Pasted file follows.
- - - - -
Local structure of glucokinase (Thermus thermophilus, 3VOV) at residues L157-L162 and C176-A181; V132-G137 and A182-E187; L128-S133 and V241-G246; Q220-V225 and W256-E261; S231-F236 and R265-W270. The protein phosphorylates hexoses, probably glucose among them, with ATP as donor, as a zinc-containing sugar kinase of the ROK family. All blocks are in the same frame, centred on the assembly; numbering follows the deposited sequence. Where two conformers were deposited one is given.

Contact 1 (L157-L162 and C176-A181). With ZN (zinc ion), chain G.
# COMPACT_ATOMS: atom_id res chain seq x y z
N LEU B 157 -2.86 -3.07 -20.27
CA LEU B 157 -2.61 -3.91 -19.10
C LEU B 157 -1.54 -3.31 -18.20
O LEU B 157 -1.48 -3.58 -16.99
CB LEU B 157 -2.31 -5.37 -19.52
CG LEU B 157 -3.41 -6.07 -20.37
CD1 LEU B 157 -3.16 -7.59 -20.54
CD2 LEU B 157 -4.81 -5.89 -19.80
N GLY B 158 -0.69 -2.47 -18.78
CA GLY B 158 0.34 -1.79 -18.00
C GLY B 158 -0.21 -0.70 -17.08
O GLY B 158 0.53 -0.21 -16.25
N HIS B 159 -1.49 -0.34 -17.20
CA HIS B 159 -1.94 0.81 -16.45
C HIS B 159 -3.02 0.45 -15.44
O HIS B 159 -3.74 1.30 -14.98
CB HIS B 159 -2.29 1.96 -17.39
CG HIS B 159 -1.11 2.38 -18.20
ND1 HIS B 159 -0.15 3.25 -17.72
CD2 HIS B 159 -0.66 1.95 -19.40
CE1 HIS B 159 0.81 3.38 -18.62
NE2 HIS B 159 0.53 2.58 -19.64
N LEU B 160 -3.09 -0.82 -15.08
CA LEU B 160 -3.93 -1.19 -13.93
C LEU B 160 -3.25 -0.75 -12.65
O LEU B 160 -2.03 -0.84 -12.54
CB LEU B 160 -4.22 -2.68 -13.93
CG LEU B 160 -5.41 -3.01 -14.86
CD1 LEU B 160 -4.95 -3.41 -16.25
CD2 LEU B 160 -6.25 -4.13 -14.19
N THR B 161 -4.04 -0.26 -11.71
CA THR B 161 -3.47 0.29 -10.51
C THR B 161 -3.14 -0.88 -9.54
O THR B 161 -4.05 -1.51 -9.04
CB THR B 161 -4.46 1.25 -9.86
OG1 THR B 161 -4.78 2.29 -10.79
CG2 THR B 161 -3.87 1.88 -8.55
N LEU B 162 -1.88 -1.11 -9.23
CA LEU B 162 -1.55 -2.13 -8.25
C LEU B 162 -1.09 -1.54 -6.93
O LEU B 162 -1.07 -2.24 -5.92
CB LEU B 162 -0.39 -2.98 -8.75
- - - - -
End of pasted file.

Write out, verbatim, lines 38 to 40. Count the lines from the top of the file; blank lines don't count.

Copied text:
CB THR B 161 -4.46 1.25 -9.86
OG1 THR B 161 -4.78 2.29 -10.79
CG2 THR B 161 -3.87 1.88 -8.55